The Report sets out the ACCC’s findings and makes a series of recommendations to increase transparency. It does not propose any changes to the law to require market participants to adopt any of the relevant recommendations. Furthermore, other than in respect of the disclosure of fee levels, the ACCC does not identify any particular conduct which may warrant immediate enforcement action. At this stage, the ACCC’s position is that it will monitor take-up of its recommendations and ‘assess whether further response is needed’. Nevertheless, we can expect, in the event market adoption of the recommendations is low, the ACCC will consider enforcement activity or look to the Government to implement legislative changes.

The ACCC’s Report made a number of recommendations including key measures aimed at:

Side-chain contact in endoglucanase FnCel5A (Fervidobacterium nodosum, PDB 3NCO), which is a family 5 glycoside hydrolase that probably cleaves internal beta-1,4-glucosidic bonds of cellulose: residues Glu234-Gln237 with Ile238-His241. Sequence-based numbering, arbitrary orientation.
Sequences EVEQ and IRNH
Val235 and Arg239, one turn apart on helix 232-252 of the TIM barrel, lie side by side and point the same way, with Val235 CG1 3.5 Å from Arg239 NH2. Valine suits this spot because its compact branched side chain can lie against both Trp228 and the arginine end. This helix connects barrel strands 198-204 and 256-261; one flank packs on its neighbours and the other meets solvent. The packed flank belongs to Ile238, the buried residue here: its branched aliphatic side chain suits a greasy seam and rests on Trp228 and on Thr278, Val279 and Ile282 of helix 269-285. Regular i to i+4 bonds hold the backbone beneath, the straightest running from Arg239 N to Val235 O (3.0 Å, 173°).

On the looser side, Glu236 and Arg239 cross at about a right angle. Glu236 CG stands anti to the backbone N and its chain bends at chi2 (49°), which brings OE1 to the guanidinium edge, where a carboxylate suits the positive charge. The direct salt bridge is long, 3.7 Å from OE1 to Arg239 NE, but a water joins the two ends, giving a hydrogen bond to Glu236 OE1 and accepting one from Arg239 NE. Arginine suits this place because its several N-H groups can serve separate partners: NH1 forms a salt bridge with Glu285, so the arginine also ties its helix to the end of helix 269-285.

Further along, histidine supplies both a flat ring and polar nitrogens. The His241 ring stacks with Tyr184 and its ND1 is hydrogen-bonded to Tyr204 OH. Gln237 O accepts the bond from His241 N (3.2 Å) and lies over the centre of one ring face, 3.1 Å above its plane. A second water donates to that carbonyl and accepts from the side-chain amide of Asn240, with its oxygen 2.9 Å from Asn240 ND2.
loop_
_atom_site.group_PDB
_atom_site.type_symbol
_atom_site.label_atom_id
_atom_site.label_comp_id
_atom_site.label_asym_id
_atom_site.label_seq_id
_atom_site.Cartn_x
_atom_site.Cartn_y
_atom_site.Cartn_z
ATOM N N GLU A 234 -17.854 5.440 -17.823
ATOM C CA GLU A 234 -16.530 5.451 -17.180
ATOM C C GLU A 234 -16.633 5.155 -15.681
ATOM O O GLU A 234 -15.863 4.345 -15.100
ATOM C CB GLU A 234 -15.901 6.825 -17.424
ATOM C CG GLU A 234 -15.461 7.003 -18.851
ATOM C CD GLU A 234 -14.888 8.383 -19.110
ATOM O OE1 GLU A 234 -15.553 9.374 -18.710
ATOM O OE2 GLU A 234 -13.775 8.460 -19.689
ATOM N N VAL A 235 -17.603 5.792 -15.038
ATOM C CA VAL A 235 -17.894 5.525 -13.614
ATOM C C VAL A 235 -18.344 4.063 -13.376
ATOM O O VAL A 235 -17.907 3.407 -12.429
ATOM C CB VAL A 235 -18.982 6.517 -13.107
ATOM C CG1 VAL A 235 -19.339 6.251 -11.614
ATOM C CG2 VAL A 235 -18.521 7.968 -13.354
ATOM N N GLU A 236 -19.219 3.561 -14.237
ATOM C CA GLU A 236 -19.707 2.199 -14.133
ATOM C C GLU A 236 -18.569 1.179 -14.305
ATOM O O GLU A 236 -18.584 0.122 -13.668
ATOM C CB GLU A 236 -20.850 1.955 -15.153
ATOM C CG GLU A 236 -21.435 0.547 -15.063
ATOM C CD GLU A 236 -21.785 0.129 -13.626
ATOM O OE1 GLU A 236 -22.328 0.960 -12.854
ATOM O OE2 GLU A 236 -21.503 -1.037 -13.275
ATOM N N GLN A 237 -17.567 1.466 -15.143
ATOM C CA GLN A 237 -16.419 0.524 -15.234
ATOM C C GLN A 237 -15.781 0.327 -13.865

• reducing a key barrier to entry and expansion for non-bank suppliers of international money transfers (IMT); and
  • making the prices of FX services more transparent for consumers.

Scope of ACCC FX inquiry

The inquiry focused on four main FX services: (i) international money transfer (IMT) services; (ii) foreign cash services; (iii) payment card FX services; and (iv) pre-paid travel money card services (collectively, the Inquiry Services).

The matters considered by the ACCC:

  • the pricing and costs associated with supplying the Inquiry Services;
  • the nature and extent of competition between suppliers of the Inquiry Services;
  • the existence and extent of any barriers to entry or expansion; and
  • whether there were factors limiting the ability of consumers to effectively compare Inquiry Services and prices.